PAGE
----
Developer: Wonder Warp Software
Requirements: Mac OS X 10.4. Universal.
Trial: Fully featured (75 shoves).
A few years ago, I had a menu-bar application called URLwell installed on my computer. It was quite handy: if I had a URL I wanted to save but didn’t want to bookmark, I could drag it to URLwell instead of cluttering up my desktop. Though it’s still easy enough to find, URLwell has been abandoned. But you know what? That’s okay because ShoveBox is much better.
Once an item has been shoved, it’s stored in ShoveBox’s Organizer, accessible from the menu-bar icon or via hot key. From there, you can view, delete, export, flag, label, and organize your shoves. By default, new shoves are stored in the Inbox, but you can create other folders and either drag shoves where you want or set up filters to keep your shoves organized automatically. At first I thought I’d only use ShoveBox for very temporary storage of URLs, but soon I found myself storing other things as well, and I was glad for the ability to keep things organized. I only wish there were a way to apply newly-created filters to the existing contents of the Inbox, to save me moving my earlier shoves manually.
While every shove can be viewed in the Organizer (and the ten newest shoves are accessible from the menu bar icon’s “Recent Entries” submenu), you can also assign hot keys to individual shoves. A hot key can be used either to open a shove or to insert it into a document. It sounds useful, but in practice it’s hard to find a good hot key. On my laptop, the function keys are taken by system functions like volume and brightness adjustment. And since ShoveBox hot keys override other programs’ uses of those same key sequences, you have to pick a key sequence that you never use anywhere. Of course, the hot key also has to be memorable. For me, it’s easier to use the Organizer.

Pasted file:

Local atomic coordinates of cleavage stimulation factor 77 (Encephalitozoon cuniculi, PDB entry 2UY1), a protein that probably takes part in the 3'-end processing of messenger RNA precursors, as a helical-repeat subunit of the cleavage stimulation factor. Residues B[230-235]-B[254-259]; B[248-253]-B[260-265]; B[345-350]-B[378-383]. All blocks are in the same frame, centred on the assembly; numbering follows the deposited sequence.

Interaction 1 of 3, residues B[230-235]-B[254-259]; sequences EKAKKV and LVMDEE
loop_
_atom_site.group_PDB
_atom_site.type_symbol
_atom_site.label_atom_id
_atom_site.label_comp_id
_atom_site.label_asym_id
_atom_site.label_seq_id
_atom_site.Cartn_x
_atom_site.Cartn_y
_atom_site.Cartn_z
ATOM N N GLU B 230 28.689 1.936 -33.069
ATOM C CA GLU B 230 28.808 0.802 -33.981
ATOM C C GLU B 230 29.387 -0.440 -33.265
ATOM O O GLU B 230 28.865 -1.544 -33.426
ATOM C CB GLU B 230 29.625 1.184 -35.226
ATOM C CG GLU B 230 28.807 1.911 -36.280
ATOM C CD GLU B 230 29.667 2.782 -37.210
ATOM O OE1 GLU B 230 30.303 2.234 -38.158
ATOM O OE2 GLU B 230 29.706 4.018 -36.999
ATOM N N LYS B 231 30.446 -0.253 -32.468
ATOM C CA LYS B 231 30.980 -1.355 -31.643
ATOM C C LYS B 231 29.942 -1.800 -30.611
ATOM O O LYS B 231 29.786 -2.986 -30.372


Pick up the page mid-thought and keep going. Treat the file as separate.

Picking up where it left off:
Probably my favorite ShoveBox feature is QuickJot: hit a (user-definable) hot key and a small black window will pop up. Type a message, press Return, and it’s stored in ShoveBox. It’s incredibly simple and convenient. Soon, I started prefixing my QuickJots with keywords—to be used for automatically sorting what I typed into an appropriate folder. Usually when I’m reviewing an application, I keep a notepad beside my computer so I can record my observations: but whenever I noticed something noteworthy about ShoveBox, I tapped Page Up and started typing. Soon I found I was using QuickJot for lots of notes I once had made on paper.
As I use Shovebox, I can’t help finding some minor ways it could be improved. I assigned the Home key to open ShoveBox’s Organizer, but once the window is open, I have to either press Tab or click with my mouse before I can navigate the organizer with arrow keys; it’d be nice if arrow keys would work right away. I also noticed that if I use the Delete key to delete an item from the Organizer, the count of shoves does not update right away. It should, as it does if I use the Delete button in the Organizer’s window.
ShoveBox also has a few Leopard-only PDF issues. In Tiger, a PDF of any document can be saved to ShoveBox via the PDF button menu in the Print dialog box; it’s a handy idea, but the “Save PDF to ShoveBox” item isn’t available on either of my Leopard-based Macs. I also found one PDF which, in Leopard, displays only as a grey box when shoved and then opened with ShoveBox. Trying to export that PDF results in an error message. That means the shoved PDF is effectively lost. If ShoveBox is unable to handle a PDF, an error message should appear when I shove it, so I know it’s not safe to delete the original.
About a week after I started using ShoveBox, my computer developed a (completely unrelated!) hardware problem and had to be taken away for repair. As I settled down to working on an old spare Mac, it took less than a day for me to miss the presence of ShoveBox in my menu bar. At first I shrugged it off: this is only a temporary machine—not worth installing something just for a few days. But it kept happening: I wanted ShoveBox and it wasn’t there. So I went ahead and installed it.
This is a well-made and very useful program. Though it isn’t perfect, its flaws are fairly minor. It’s there when you want it, and it stays out of your way when you don’t. Give ShoveBox a try, and soon it will become an integral part of your workflow.
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